I guess any country would have a hard time living up to the rosy picture of Korea that I got from some of the recruiting websites. Their Korea is a place where you never even have to learn Korean, because there's always an English-speaker nearby; where you'll be participating in all the things Koreans have been doing over the several millennia of their history; where you'll come off of a light day of teaching pleasant, eager kids with plenty of time to go hike one of the country's many mountains. But now I've spoken with a guy—B.—who went there for two years, and he says it's a little different. For one thing, it's a country that can make you feel isolated pretty effectively. It's tough to make Korean friends without actually speaking Korean, so most people will end up having to hang around with other English teachers for their companionship. The problem with that is not only that you then become detached from the culture of the country, but also that the foreigners there are often not nearly as cool as the people from this college, in B.'s opinion. For example, instead of deeply interesting, weighty topics of conversation, they tend to talk about how Koreans look funny but the women are totally hot. Of course, that can't be true for all of the foreigners, but it's true that once I graduate, I'm going to have to get used to the fact that friendships aren't just amazingly easy to come by like they are here in college. That's a huge thing that I'm going to miss once I graduate. But I guess I'll have to deal with that whether I go to Korea or stay here. Unless I move to someplace that's totally full of hippies, like Eugene or Portland or an intentional community somewhere.
Another thing is that Korea, B. says, "is a monoculture." Everyone is the same, because that's the way their culture works. The nice part is that I won't be expected to live up to that sameness, because I'll already be weird by virtue of not being Korean, but I'd still like to have lots of interesting, diverse people to talk with and spend time with. Something else that seems to be a lot of foreigners' impression is that Korea has a surface layer of culture where everything is bars and hard work and the hustle and bustle of city life—and then there's no deeper layer. In New York, there were freegans and anarchists and people of every possible persuasion to talk to. In Korea, apparently, I can expect few people to be really strange, and that's a terrible loss, because strangeness is basically the same thing as interestingness.
But I was talking with Ethan the other day, and we concluded that there has to be some amount of counterculture in Korea, somewhere. B. confirmed this hunch, to an extent. And he told me some other advice that I needed to hear, which is this: if I'm thinking of going, I'm not going to get an idea of what it's like by reading stuff about it on a message board that's frequented by disgruntled English teachers who are annoyed about Korea, or even by some mythical unbiased message board or other source. I just have to go there, and make it my own. And that's something I'd been thinking would probably end up being true all through my process of considering Korea. If nothing else, my boredom there will give me lots of time to look for the best way to make some money once I get back to pay off my student loans, and to design my fonts, and to write a book: a year of seclusion. But I suspect it won't amount to that. I'm pretty good at languages, so hopefully I'll be able to make some Korean friends who are interesting people. And I'll aim to seek out whoever are the least "Damn, she's a hot Asian" foreigners to hang around with. And if I can muster the will, I'll teach English through the strategy of actually caring about it.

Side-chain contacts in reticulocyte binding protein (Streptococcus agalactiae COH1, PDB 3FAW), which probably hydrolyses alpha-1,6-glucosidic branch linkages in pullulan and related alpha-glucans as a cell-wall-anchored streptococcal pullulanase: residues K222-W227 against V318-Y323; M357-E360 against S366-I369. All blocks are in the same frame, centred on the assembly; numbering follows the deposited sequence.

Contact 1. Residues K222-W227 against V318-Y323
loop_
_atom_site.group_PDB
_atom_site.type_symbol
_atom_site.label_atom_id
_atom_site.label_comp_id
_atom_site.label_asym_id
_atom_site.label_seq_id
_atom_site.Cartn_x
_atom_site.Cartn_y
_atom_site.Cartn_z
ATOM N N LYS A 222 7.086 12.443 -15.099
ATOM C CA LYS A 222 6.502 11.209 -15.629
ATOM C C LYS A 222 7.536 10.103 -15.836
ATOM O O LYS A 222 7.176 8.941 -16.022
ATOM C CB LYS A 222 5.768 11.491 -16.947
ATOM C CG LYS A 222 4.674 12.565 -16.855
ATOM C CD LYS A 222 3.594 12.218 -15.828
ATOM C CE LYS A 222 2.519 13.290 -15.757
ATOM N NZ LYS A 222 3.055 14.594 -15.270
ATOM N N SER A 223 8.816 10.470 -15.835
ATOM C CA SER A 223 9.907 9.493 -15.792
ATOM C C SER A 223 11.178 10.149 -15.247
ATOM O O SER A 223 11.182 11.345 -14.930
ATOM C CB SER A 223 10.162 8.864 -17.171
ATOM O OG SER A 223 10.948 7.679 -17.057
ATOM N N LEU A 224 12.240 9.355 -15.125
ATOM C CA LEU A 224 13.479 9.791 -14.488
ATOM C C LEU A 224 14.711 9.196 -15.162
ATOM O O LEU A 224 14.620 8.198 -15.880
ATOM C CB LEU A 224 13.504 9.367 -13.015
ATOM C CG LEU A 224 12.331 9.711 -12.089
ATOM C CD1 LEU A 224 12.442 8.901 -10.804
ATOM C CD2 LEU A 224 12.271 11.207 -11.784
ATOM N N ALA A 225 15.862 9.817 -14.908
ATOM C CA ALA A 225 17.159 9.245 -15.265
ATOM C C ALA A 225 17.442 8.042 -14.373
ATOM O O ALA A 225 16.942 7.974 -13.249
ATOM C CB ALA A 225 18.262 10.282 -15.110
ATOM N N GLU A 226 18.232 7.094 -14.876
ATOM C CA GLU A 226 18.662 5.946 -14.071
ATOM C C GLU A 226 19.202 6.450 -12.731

So how is it being back? I love it. I wish I had a few more years to look forward to here. Recently I've been coming to the conclusion that I definitely should have taken a gap year after I finished Secondary Compound. I didn't know at the time what would have been good things to do, but if I had known then what I know now, I would have gotten a deferment and gone WWOOFing and done some volunteering and hiked the Appalachian Trail and maybe even applied for something like AmeriCorps. When I graduated high school I had no idea who I was. I remember feeling like that, actually, although I never put it into so many words, because I wanted to feel like I was sure of myself. But I arrived in college having no idea what I wanted to major in. "English, maybe?" I would tell everyone. That's probably how I ended up in anthropology. If I had given it a year of thought, I might have thought of something that I really wanted to study. Recently I'm thinking that biology would have made me feel great. I'm finally taking my first lab science here, not counting calculus. It's intro to bio, and I'm enjoying it tremendously. But I guess all of that is water under the bridge, or maybe it's neither here nor there. It makes me think, though, that my Year of Adventure after I get back from Korea will probably be good for me in more ways than I now imagine. I'm becoming yet more determined to make it happen.
EcoHouse is all kinds of fun this year. For one thing, I'm the only guy in it, among eight girls. So I get to hear all the gossip that happens in groups of girls when guys are a minimal intrusion. I guess they consider me harmless. Another thing is that we all love this place, and we get together and bake things all the time.